Everyone gets old, that’s just a fact of life. However, some senior citizens defy all the things we have come to expect from the older generation. Anna Levushkina, an 89-year-old surgeon, continues to operate on patients in her home city of Ryazan despite her advanced age. Anna Levushkina, who is believed to be the world’s practicing oldest surgeon, has no problem going to the operating table and taking control of even the most complicated procedures. Her nurses and assitants don’t seem to bat an eye as the elderly woman gives orders and makes the incisions. Levushkina reportedly began working as a surgeon right after she finished her medical studies in Moscow right around 1948, just a few years after Hitler’s armies were pushed out of Russia. She has worked as a octogenarian surgeon for more than 68 years, during which she has conducted more than 10,000 operations.
WANT to live to 100? You should probably take a look at where you live.
Many Australians are underestimating their lifespans because they ignore their education, wealth or even their suburb, longevity specialists say.
Consulting actuary Melanie Dunn told Self Managed Super Fund Association national conference in Melbourne today that researchers in Britain had found that people living in high socio-economic areas lived up to nine years longer than those in poorer suburbs.
“That’s been thought to correlate to levels of wealth,” she said.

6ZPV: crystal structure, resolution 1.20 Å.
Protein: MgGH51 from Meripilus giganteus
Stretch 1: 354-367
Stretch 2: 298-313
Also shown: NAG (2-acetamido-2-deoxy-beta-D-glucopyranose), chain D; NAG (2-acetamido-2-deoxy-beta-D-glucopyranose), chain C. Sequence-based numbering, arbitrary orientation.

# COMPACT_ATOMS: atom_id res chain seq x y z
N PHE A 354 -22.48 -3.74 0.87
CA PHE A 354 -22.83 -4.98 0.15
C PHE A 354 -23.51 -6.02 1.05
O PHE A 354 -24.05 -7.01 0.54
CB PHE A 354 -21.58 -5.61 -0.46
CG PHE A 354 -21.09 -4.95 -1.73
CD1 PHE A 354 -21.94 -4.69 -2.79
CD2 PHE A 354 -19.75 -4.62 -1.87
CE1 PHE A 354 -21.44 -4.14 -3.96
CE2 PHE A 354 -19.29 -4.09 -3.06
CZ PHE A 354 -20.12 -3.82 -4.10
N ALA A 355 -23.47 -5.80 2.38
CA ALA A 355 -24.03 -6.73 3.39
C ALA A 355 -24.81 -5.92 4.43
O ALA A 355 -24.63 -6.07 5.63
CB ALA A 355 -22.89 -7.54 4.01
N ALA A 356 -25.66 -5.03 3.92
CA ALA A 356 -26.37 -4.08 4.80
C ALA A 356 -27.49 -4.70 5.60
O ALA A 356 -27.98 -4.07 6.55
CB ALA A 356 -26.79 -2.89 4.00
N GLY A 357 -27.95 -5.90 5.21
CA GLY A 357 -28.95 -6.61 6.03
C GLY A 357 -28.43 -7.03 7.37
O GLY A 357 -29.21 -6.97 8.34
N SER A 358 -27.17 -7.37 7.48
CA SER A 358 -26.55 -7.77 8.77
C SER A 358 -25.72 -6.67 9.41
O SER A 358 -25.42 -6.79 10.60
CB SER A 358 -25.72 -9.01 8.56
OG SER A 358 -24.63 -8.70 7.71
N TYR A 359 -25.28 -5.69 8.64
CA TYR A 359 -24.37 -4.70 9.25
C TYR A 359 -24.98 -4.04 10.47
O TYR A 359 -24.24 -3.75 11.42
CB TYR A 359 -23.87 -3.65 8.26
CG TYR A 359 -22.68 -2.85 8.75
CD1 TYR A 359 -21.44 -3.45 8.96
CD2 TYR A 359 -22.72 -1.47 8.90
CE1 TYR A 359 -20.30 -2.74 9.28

US researchers had found the life expectancy gap between university graduates and those who didn’t finish high school also was nine years, said Ms Dunn, a SMSF technical services manager at Accurium.
“How long you are going to live depends on your personal characteristics, your environment, your decisions and lifestyle, and a bit of luck.”
As the odds of reaching 100 rise rapidly, a man aged 63 today has a greater chance of living to 97 than he does of dying at the average male life expectancy age of 84, and women live a few years longer.
Ms Dunn said many people based their expected lifespan on when their parents or grandparents died, but this was often underestimating because they did not allow for improvements in health and wealth.
Peter Crump, an iPac private client adviser, said it was unwise to base your life expectancy on grandparents who may have worked in coal mines.
“What you do in your life influences how long you are likely to live,” he said.
Mr Crump said it was a good idea to talk about longevity with family members and advisers, to help prevent money running out.
Unless they are prepared to rely on the age pension, people’s assets are going to have to last for 30, 40 or more years.
“We have a relatively fragile superannuation system. If people are living longer it means the age pension system isn’t going to cope in 10, 20 or 30 years time without significantly paring back,” Mr Crump said.